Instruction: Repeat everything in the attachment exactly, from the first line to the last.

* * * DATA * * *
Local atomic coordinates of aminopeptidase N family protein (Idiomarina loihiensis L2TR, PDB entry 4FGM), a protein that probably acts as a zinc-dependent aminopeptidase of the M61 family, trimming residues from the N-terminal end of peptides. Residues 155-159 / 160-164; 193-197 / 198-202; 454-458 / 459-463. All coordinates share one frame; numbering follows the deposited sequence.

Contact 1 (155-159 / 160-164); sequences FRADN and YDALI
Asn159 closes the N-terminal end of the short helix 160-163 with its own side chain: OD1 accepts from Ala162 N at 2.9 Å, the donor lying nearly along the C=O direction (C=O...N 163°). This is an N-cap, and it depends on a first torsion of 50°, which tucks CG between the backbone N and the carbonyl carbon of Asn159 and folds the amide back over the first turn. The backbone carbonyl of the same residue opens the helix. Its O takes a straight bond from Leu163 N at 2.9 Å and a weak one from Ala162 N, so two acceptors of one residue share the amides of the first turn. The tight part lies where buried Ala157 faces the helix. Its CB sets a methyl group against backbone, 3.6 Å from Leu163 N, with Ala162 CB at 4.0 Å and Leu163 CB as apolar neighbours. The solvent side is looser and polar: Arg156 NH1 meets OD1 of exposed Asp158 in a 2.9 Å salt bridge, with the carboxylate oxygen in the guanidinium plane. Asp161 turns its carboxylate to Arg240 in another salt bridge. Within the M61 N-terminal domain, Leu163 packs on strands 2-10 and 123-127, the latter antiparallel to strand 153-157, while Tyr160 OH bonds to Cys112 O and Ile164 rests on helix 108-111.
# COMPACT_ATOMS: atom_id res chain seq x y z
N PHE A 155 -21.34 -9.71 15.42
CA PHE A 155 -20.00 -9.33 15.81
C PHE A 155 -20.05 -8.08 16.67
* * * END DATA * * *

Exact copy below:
Local atomic coordinates of aminopeptidase N family protein (Idiomarina loihiensis L2TR, PDB entry 4FGM), a protein that probably acts as a zinc-dependent aminopeptidase of the M61 family, trimming residues from the N-terminal end of peptides. Residues 155-159 / 160-164; 193-197 / 198-202; 454-458 / 459-463. All coordinates share one frame; numbering follows the deposited sequence.

Contact 1 (155-159 / 160-164); sequences FRADN and YDALI
Asn159 closes the N-terminal end of the short helix 160-163 with its own side chain: OD1 accepts from Ala162 N at 2.9 Å, the donor lying nearly along the C=O direction (C=O...N 163°). This is an N-cap, and it depends on a first torsion of 50°, which tucks CG between the backbone N and the carbonyl carbon of Asn159 and folds the amide back over the first turn. The backbone carbonyl of the same residue opens the helix. Its O takes a straight bond from Leu163 N at 2.9 Å and a weak one from Ala162 N, so two acceptors of one residue share the amides of the first turn. The tight part lies where buried Ala157 faces the helix. Its CB sets a methyl group against backbone, 3.6 Å from Leu163 N, with Ala162 CB at 4.0 Å and Leu163 CB as apolar neighbours. The solvent side is looser and polar: Arg156 NH1 meets OD1 of exposed Asp158 in a 2.9 Å salt bridge, with the carboxylate oxygen in the guanidinium plane. Asp161 turns its carboxylate to Arg240 in another salt bridge. Within the M61 N-terminal domain, Leu163 packs on strands 2-10 and 123-127, the latter antiparallel to strand 153-157, while Tyr160 OH bonds to Cys112 O and Ile164 rests on helix 108-111.
# COMPACT_ATOMS: atom_id res chain seq x y z
N PHE A 155 -21.34 -9.71 15.42
CA PHE A 155 -20.00 -9.33 15.81
C PHE A 155 -20.05 -8.08 16.67